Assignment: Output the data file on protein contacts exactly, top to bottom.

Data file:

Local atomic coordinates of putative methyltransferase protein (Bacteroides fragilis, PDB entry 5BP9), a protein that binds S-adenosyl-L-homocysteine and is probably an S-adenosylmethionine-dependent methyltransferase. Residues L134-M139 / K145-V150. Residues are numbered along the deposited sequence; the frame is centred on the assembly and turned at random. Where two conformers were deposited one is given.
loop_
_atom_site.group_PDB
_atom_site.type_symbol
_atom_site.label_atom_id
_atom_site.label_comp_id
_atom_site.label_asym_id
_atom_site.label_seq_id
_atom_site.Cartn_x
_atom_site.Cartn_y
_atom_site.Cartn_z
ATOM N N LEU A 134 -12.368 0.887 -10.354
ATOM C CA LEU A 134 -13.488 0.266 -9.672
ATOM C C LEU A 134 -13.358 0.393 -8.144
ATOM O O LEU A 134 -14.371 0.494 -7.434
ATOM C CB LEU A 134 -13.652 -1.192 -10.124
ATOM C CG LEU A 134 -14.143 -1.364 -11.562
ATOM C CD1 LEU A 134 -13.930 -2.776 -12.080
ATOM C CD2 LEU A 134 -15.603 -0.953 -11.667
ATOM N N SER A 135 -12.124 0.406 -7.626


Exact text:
Local atomic coordinates of putative methyltransferase protein (Bacteroides fragilis, PDB entry 5BP9), a protein that binds S-adenosyl-L-homocysteine and is probably an S-adenosylmethionine-dependent methyltransferase. Residues L134-M139 / K145-V150. Residues are numbered along the deposited sequence; the frame is centred on the assembly and turned at random. Where two conformers were deposited one is given.
loop_
_atom_site.group_PDB
_atom_site.type_symbol
_atom_site.label_atom_id
_atom_site.label_comp_id
_atom_site.label_asym_id
_atom_site.label_seq_id
_atom_site.Cartn_x
_atom_site.Cartn_y
_atom_site.Cartn_z
ATOM N N LEU A 134 -12.368 0.887 -10.354
ATOM C CA LEU A 134 -13.488 0.266 -9.672
ATOM C C LEU A 134 -13.358 0.393 -8.144
ATOM O O LEU A 134 -14.371 0.494 -7.434
ATOM C CB LEU A 134 -13.652 -1.192 -10.124
ATOM C CG LEU A 134 -14.143 -1.364 -11.562
ATOM C CD1 LEU A 134 -13.930 -2.776 -12.080
ATOM C CD2 LEU A 134 -15.603 -0.953 -11.667
ATOM N N SER A 135 -12.124 0.406 -7.626